Many take five or more holidays a year, but take a break on travel insurance

17 April 2019

Two fifths (39%) of holidaymakers in the UK take three or more short breaks or holidays every year, with over a quarter (27%) of 25-34 year olds, taking five or more every year, research from Co-op Insurance can reveal¹.

Despite frequent travelling, holidaymakers are playing a travel lottery as many don’t see it necessary to buy travel insurance for these trips. Over two fifths (44%) are not taking out travel insurance to protect their getaway, with a quarter (23%) saying they don’t need insurance because they’re “not going away for that long”.

However, those not taking out insurance for this reason, are taking the same risks for short breaks as they would be for longer holidays, and could be missing out on money saving options, such as annual policies – which usually come with a higher level of cover.

Furthermore, over two fifths (41%) believe that they don’t need insurance for certain holidays/breaks because they’re not leaving the country. Whilst 35% of those who say they don’t need insurance believe that they don’t need it as they can go to the hospital for free.

Not only does this mean that these people will not have their trip covered for eventualities such as cancelling a trip due to illness or the loss or theft of items whilst away – whether in the UK or abroad – but with the uncertainty of Brexit, they could face expensive medical bills should they go abroad and find their European Health Insurance Card (EHIC) to no longer be valid.

Other reasons for not getting insurance include holidaymakers who don’t see the point of insurance (34%), and a quarter (25%) saying that they’re not doing any dangerous activities whilst away, so don’t need insurance.

Those who are going on holiday the most, and spending the most, however, are the most likely to protect their breaks away. Millennials have proven to be the generation most likely to flash the cash on holiday as those aged between 25 and 34 spend an average of £3729 when they go away – around £500 more than the typical holidaymaker*.

This age group is most concerned with protecting their holiday, with seven out of 10 (71%) taking out insurance for short breaks and holidays, compared to 45-54 year olds where under half (44%) take out insurance.

Almost half (46%) of 25-34 year olds say they like to enjoy the finer things in life when they jet off, and almost two fifths (37%) say it’s their only opportunity to relax, so don’t worry about money.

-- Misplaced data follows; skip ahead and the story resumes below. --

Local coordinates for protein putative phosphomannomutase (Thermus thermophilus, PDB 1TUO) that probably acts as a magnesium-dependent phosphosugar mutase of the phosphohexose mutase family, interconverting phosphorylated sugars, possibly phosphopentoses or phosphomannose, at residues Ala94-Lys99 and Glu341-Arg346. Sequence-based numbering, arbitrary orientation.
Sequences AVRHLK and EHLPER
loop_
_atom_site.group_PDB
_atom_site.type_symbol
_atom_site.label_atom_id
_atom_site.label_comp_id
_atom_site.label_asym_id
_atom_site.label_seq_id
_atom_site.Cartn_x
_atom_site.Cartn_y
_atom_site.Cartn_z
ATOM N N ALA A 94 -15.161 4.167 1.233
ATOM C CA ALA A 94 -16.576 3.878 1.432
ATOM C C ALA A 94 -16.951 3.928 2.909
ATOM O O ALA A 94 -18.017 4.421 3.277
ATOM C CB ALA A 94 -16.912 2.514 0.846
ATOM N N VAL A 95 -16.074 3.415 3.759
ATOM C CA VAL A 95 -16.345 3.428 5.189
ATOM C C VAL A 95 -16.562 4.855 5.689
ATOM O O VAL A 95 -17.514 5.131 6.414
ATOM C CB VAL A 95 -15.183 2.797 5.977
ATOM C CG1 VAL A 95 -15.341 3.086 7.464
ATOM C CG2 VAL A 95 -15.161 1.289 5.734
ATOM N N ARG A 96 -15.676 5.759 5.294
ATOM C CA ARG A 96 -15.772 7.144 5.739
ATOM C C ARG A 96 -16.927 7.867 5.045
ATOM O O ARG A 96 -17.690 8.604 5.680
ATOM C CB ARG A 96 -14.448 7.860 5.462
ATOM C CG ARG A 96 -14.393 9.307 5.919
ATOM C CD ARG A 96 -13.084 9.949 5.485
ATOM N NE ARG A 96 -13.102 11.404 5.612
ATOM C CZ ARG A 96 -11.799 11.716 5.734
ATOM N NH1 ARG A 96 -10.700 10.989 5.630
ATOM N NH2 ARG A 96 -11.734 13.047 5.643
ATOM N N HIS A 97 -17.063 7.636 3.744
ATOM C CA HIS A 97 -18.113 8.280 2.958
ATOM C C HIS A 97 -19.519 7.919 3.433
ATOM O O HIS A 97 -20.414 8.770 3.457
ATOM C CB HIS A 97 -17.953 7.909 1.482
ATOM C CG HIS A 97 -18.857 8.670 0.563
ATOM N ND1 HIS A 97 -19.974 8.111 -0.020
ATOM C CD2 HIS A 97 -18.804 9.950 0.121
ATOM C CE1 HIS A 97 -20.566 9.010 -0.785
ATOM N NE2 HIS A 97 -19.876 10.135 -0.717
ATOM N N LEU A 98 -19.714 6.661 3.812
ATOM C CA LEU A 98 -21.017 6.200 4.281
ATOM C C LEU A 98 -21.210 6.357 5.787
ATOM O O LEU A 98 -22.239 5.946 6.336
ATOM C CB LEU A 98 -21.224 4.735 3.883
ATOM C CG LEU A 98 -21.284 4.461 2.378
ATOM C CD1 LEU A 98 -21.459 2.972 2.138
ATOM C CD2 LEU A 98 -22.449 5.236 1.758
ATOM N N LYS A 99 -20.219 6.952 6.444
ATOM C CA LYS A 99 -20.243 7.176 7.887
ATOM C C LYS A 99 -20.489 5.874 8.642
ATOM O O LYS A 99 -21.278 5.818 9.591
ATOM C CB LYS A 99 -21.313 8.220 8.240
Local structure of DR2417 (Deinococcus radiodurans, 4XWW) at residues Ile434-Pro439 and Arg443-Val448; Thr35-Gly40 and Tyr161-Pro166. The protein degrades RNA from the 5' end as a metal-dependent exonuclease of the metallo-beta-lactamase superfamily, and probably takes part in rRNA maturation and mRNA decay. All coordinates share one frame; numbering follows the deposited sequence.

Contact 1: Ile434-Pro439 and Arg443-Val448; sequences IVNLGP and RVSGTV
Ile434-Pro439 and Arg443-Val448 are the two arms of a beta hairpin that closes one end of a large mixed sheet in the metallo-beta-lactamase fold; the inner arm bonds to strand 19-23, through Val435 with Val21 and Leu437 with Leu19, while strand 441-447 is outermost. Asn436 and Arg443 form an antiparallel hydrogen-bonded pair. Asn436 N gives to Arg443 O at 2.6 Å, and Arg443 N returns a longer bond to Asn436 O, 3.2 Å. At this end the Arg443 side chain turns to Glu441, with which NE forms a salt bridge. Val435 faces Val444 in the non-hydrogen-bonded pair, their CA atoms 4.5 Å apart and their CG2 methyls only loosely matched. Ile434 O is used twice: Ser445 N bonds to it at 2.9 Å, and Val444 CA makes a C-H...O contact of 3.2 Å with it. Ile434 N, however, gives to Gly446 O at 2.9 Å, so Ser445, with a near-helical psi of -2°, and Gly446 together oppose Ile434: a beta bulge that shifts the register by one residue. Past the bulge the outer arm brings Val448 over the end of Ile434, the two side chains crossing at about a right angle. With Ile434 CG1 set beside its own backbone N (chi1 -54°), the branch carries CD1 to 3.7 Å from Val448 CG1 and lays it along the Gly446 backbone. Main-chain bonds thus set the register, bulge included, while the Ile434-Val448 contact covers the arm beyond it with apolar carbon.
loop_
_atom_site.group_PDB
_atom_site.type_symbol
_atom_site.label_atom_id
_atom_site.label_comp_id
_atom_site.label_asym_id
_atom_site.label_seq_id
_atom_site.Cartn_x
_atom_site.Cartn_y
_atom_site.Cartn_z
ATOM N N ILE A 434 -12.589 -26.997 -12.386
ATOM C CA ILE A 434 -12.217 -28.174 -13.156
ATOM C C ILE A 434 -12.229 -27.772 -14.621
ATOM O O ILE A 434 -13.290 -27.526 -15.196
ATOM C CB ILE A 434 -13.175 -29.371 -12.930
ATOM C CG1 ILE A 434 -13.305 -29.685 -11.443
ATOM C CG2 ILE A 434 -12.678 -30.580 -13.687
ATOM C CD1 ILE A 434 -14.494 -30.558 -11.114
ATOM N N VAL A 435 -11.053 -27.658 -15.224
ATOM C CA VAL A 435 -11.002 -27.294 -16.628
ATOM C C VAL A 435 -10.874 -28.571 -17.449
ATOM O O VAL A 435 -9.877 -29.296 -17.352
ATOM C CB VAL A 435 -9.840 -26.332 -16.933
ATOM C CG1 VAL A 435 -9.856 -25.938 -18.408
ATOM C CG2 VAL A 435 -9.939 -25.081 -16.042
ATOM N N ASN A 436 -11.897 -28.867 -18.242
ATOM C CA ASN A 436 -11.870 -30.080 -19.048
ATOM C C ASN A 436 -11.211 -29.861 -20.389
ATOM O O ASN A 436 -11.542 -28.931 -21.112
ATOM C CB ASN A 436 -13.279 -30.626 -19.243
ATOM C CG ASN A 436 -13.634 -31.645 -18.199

Colin Butler, Head of Travel Insurance at Co-op said:

“As the research shows, people are taking multiple short breaks a year, but worryingly, many don’t see the need to protect these getaways.

“If you’re going on multiple trips throughout the year, it’s always worth considering an annual policy as a cost-effective way of making sure you’re always covered whenever you go away, especially when we are still uncertain about the outcomes of Brexit on travel.

“It’s a possibility that in the future, those going abroad may find that they are no longer covered by an EHIC, and so having insurance in place can take away at least some uncertainties for any upcoming trips.”


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Hannah Charlton: / 07713 314 894

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Notes to editors

¹ Research was conducted among among 2,001 holidaymakers in October 2018 on behalf of the Co-op by Atomik Research
*The typical holidaymaker spends an average of £3,216 on holidays and short breaks every year, with the majority of people (63%) paying with savings.

About Co-op Travel Insurance

Co-op Travel Insurance is part of Co-op Insurance Services Limited and is underwritten by MAPFRE. Full policy details can be found here:

About Co-op Insurance:

Co-op Insurance is part of the Co-op, one of the world’s largest consumer co-ops, owned by millions of members. Alongside Co-op Insurance, we have the UK’s fifth biggest food retailer, the UK’s number one funeral services provider, and a developing legal services business.

As well as having clear financial and operational objectives, the Co-op is a recognised leader for its social goals and community-led programmes.